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Prof. Michael Ozer Rabin

Prof. Michael Ozer Rabin

The EMET Prize is awarded to Prof. Michael Oser Rabin for his extraordinary achievements in a variety of fields: Automata theory, computational complexity, probabilistic algorithms and encryption theory. His work has defined the most significant trends of research in computer science since the field was founded. His influence and international status have greatly contributed to advancing Israel’s standing as a leading world center of computer science and knowledge-intensive industries. Professor Rabin is one of the giants in Computer Science and belongs to the handful of the greatest scientists in this field since A. Turing.

Professor Michael Rabin was born in 1931 in Breslau. His father, Dr. Israel Abraham Rabin, Rector of the Breslau Jewish Theological Seminary, and his mother Dr. Esther Rabin, were among the leaders of the Mizrachi Zionist movement in Germany and later in Israel.

During the War of Independence he served in the artillery corps on the northern and southern fronts. Upon his discharge he commenced studies in mathematics at the Hebrew University of Jerusalem, focusing on mathematical logic and algebra, and first encountered the work of Alan Turing on the theory of computation. Rabin understood the significance of this work as a scientific foundation for computer technology, which was taking form in those years. Consequently, he pursued doctoral studies at Princeton University under the guidance of Alonzo Church, who together with Turing laid down the foundation of computational theory.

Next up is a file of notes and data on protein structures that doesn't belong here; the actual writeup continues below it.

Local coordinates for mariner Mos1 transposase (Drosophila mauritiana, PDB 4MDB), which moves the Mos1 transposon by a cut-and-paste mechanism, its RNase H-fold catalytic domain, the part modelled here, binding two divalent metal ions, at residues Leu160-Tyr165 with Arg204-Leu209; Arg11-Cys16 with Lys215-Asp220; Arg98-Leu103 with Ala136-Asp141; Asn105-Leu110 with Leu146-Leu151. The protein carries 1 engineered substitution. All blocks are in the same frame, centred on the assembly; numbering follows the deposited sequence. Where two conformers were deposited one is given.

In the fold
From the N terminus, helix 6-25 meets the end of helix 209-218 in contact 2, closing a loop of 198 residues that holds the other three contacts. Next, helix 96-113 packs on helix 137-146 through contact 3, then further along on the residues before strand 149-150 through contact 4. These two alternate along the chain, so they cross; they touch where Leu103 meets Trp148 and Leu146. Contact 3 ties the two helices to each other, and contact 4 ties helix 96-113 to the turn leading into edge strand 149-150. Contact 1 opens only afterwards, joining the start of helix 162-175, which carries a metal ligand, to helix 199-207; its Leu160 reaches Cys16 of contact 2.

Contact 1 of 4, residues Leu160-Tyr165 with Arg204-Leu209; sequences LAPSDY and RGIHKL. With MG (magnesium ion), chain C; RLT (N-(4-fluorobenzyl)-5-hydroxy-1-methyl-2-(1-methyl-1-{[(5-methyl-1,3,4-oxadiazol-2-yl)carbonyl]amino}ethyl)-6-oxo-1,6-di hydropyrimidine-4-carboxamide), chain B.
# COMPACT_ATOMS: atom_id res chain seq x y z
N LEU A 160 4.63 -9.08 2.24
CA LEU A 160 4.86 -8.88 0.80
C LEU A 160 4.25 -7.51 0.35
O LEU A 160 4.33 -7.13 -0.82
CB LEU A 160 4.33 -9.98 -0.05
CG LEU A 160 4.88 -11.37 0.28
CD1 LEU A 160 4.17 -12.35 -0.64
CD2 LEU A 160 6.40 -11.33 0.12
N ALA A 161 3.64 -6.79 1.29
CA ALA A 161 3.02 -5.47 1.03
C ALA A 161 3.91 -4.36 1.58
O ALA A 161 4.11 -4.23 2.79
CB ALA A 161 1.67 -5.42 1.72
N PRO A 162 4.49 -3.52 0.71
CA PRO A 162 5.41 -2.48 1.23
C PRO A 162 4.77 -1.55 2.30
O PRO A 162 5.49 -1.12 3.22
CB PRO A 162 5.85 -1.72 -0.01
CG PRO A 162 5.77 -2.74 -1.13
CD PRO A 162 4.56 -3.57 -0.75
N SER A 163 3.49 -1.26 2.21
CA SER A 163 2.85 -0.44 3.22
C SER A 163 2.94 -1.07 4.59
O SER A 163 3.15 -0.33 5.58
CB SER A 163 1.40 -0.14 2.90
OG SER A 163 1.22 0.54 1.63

Pursuing the creation of a scientific foundation for computer technology, Rabin worked in the summers of 1957–1958 at the IBM Research Center and published two works that were to become cornerstones in computer science. Over the years he has been involved in algorithm theory, inventing randomized algorithms and numerous other innovations in the field including logical tools that play a central role in computer program verification theory. In recent years he invented an encryption method that is provably unbreakable.

His many prizes include the Israel Prize and the ACM A.M. Turing Prize, the world’s most prestigious prize for computer science. He was elected to five leading academies and holds five honorary degrees.

At the Hebrew University of Jerusalem, Rabin established the Institute of Computer Science and the Leibniz Center for Research in Computer Science. In 1972 he was elected as the University’s Rector, serving in this post during the Yom-Kippur War until 1975. Since 1984 he has also taught, in addition to the Hebrew University, at Harvard University.Rabin has held advisory posts and has been a visiting professor at many leading universities.

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